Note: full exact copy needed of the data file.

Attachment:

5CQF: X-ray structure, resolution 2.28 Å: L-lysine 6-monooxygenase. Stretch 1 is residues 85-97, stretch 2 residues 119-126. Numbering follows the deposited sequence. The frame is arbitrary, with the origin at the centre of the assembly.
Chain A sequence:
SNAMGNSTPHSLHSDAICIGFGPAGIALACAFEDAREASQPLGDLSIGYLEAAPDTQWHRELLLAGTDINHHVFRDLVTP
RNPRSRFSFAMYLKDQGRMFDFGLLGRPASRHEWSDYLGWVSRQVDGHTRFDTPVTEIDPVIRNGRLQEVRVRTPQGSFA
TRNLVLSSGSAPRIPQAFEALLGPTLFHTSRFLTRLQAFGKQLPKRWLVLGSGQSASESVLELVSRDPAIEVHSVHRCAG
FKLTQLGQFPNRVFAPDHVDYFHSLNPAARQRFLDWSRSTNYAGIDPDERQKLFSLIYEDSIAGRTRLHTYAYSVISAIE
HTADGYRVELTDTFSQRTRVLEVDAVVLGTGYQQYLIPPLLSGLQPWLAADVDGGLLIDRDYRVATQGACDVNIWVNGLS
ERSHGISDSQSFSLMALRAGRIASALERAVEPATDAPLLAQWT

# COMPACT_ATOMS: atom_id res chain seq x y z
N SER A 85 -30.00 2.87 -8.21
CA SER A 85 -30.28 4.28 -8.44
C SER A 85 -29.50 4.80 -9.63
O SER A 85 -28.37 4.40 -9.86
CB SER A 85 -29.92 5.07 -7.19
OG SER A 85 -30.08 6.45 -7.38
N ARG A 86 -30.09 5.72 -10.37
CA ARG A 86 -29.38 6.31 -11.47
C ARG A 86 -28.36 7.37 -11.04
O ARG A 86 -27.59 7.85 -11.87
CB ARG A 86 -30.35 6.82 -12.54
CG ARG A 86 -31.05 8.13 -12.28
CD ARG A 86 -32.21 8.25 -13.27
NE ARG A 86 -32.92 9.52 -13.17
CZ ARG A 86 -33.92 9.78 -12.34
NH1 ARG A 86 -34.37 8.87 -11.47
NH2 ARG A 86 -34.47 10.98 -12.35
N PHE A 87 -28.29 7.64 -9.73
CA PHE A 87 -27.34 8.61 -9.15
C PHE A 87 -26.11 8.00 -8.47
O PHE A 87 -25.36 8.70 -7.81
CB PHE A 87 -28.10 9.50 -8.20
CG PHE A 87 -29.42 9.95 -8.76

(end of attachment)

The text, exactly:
5CQF: X-ray structure, resolution 2.28 Å: L-lysine 6-monooxygenase. Stretch 1 is residues 85-97, stretch 2 residues 119-126. Numbering follows the deposited sequence. The frame is arbitrary, with the origin at the centre of the assembly.
Chain A sequence:
SNAMGNSTPHSLHSDAICIGFGPAGIALACAFEDAREASQPLGDLSIGYLEAAPDTQWHRELLLAGTDINHHVFRDLVTP
RNPRSRFSFAMYLKDQGRMFDFGLLGRPASRHEWSDYLGWVSRQVDGHTRFDTPVTEIDPVIRNGRLQEVRVRTPQGSFA
TRNLVLSSGSAPRIPQAFEALLGPTLFHTSRFLTRLQAFGKQLPKRWLVLGSGQSASESVLELVSRDPAIEVHSVHRCAG
FKLTQLGQFPNRVFAPDHVDYFHSLNPAARQRFLDWSRSTNYAGIDPDERQKLFSLIYEDSIAGRTRLHTYAYSVISAIE
HTADGYRVELTDTFSQRTRVLEVDAVVLGTGYQQYLIPPLLSGLQPWLAADVDGGLLIDRDYRVATQGACDVNIWVNGLS
ERSHGISDSQSFSLMALRAGRIASALERAVEPATDAPLLAQWT

# COMPACT_ATOMS: atom_id res chain seq x y z
N SER A 85 -30.00 2.87 -8.21
CA SER A 85 -30.28 4.28 -8.44
C SER A 85 -29.50 4.80 -9.63
O SER A 85 -28.37 4.40 -9.86
CB SER A 85 -29.92 5.07 -7.19
OG SER A 85 -30.08 6.45 -7.38
N ARG A 86 -30.09 5.72 -10.37
CA ARG A 86 -29.38 6.31 -11.47
C ARG A 86 -28.36 7.37 -11.04
O ARG A 86 -27.59 7.85 -11.87
CB ARG A 86 -30.35 6.82 -12.54
CG ARG A 86 -31.05 8.13 -12.28
CD ARG A 86 -32.21 8.25 -13.27
NE ARG A 86 -32.92 9.52 -13.17
CZ ARG A 86 -33.92 9.78 -12.34
NH1 ARG A 86 -34.37 8.87 -11.47
NH2 ARG A 86 -34.47 10.98 -12.35
N PHE A 87 -28.29 7.64 -9.73
CA PHE A 87 -27.34 8.61 -9.15
C PHE A 87 -26.11 8.00 -8.47
O PHE A 87 -25.36 8.70 -7.81
CB PHE A 87 -28.10 9.50 -8.20
CG PHE A 87 -29.42 9.95 -8.76